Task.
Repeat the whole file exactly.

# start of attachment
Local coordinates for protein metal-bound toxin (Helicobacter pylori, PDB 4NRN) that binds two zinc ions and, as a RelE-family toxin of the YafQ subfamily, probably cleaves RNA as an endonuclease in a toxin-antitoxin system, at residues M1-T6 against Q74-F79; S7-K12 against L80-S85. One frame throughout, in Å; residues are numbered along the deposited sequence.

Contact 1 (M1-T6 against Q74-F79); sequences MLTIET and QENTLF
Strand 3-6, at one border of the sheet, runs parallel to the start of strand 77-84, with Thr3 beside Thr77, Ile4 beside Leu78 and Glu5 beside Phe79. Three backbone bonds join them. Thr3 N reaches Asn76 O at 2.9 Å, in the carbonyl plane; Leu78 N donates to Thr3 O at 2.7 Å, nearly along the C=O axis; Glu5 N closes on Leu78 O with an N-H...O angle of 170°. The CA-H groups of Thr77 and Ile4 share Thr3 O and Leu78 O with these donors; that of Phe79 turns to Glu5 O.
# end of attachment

Local coordinates for protein metal-bound toxin (Helicobacter pylori, PDB 4NRN) that binds two zinc ions and, as a RelE-family toxin of the YafQ subfamily, probably cleaves RNA as an endonuclease in a toxin-antitoxin system, at residues M1-T6 against Q74-F79; S7-K12 against L80-S85. One frame throughout, in Å; residues are numbered along the deposited sequence.

Contact 1 (M1-T6 against Q74-F79); sequences MLTIET and QENTLF
Strand 3-6, at one border of the sheet, runs parallel to the start of strand 77-84, with Thr3 beside Thr77, Ile4 beside Leu78 and Glu5 beside Phe79. Three backbone bonds join them. Thr3 N reaches Asn76 O at 2.9 Å, in the carbonyl plane; Leu78 N donates to Thr3 O at 2.7 Å, nearly along the C=O axis; Glu5 N closes on Leu78 O with an N-H...O angle of 170°. The CA-H groups of Thr77 and Ile4 share Thr3 O and Leu78 O with these donors; that of Phe79 turns to Glu5 O.